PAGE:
Vaccine mandates in the federal workforce, including a new one at HHS and the expansion of a previous one at VA, have been largely limited to medical settings, but the justification for those mandates at those departments could apply as well to employees of other agencies in similar roles.
VA previously had required that “Title 38” medical personnel of its Veterans Health Administration be vaccinated; the new directive—which the department previously had hinted at—similarly now gives most other VHA employees eight weeks to become fully vaccinated or else face potential disciplinary action. That encompasses not only “Hybrid Title 38” occupations such as psychologists, nursing assistants and therapists, but also Title 5 occupations such as “engineers, housekeepers and other clinical, administrative and infrastructure support employees who come into contact with VA patients and healthcare workers.”
The new HHS mandate similarly applies to employees of the Indian Health Service and National Institutes of Health “who serve in federally-operated health care and clinical research facilities and interact with, or have the potential to come into contact with, patients.” Vaccination also is now required for members of the Public Health Service Commissioned Corps “as part of medical readiness procedures to prepare for any potential deployment need as emergency responders.”
The VHA has about 370,000 employees—only about a third of whom fell under the earlier mandate—while HHS said its mandate will apply to about 25,000.
The justifications of mandates due to coming into close contact with patients or the potential for deployment for emergencies could apply as well to employees in similar occupations in other agencies ranging from the Bureau of Prisons to Immigration and Customs Enforcement to the Defense Department, where many federal employees work in the medical system for military personnel.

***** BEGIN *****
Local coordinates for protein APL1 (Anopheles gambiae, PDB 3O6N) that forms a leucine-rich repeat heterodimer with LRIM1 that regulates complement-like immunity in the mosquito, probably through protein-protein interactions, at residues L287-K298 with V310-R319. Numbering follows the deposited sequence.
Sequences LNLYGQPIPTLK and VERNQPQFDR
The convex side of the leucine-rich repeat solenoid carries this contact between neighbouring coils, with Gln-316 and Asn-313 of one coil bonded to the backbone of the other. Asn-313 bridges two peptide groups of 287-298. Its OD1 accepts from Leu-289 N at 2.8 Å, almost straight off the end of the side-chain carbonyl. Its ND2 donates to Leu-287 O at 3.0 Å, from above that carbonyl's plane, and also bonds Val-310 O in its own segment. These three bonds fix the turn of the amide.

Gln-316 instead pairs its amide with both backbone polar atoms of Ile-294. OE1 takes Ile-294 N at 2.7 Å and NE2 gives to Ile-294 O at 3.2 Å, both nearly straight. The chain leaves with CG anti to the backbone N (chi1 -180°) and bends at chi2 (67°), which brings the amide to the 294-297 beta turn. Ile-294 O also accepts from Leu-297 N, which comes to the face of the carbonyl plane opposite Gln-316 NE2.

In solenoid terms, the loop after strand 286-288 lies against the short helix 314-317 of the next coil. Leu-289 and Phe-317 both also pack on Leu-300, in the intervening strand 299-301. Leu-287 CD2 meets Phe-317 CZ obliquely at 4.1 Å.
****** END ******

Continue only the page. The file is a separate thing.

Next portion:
One potential sign was DoD’s recent announcement that it expects to make vaccination mandatory for uniformed personnel starting in mid-September. While there has been no indication so far that the mandate will extend to civilian employees, in many cases they work side by side with military personnel—a mandate for them could be justified on that basis.
Meanwhile, although vaccination mandates in the private sector also largely started with medical settings, they are now increasingly expanding to other industries and occupations. Also, the U.S. Supreme Court last week left in place—by declining to review it—an appeals court decision backing a vaccine mandate in a university setting, a potential precedent in the employment setting since both involve decisions about the safety of large numbers of people.
The appeals court said that even with a mandate in place, affected individuals have options available to them other than being vaccinated, including seeking an exception on religious or medical grounds—while generally being subject to additional safety protocols—or choosing not to attend that university. Those options may be “difficult” but do not amount to the type of coercion prohibited by law, it said.